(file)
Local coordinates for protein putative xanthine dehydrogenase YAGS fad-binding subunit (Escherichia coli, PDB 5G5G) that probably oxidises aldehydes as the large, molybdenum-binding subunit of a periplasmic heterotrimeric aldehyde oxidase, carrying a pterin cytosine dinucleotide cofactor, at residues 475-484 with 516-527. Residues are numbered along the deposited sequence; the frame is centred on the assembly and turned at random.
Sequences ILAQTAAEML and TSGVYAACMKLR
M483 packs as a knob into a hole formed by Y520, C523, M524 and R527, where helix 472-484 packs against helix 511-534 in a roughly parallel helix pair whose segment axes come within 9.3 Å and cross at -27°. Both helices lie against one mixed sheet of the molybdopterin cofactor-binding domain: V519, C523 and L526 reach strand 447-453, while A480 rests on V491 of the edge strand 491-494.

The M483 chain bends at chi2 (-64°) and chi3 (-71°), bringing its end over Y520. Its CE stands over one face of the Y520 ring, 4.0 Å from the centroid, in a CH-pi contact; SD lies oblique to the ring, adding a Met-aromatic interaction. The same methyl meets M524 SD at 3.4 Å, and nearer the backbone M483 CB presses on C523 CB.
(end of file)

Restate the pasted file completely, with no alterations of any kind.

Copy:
Local coordinates for protein putative xanthine dehydrogenase YAGS fad-binding subunit (Escherichia coli, PDB 5G5G) that probably oxidises aldehydes as the large, molybdenum-binding subunit of a periplasmic heterotrimeric aldehyde oxidase, carrying a pterin cytosine dinucleotide cofactor, at residues 475-484 with 516-527. Residues are numbered along the deposited sequence; the frame is centred on the assembly and turned at random.
Sequences ILAQTAAEML and TSGVYAACMKLR
M483 packs as a knob into a hole formed by Y520, C523, M524 and R527, where helix 472-484 packs against helix 511-534 in a roughly parallel helix pair whose segment axes come within 9.3 Å and cross at -27°. Both helices lie against one mixed sheet of the molybdopterin cofactor-binding domain: V519, C523 and L526 reach strand 447-453, while A480 rests on V491 of the edge strand 491-494.

The M483 chain bends at chi2 (-64°) and chi3 (-71°), bringing its end over Y520. Its CE stands over one face of the Y520 ring, 4.0 Å from the centroid, in a CH-pi contact; SD lies oblique to the ring, adding a Met-aromatic interaction. The same methyl meets M524 SD at 3.4 Å, and nearer the backbone M483 CB presses on C523 CB.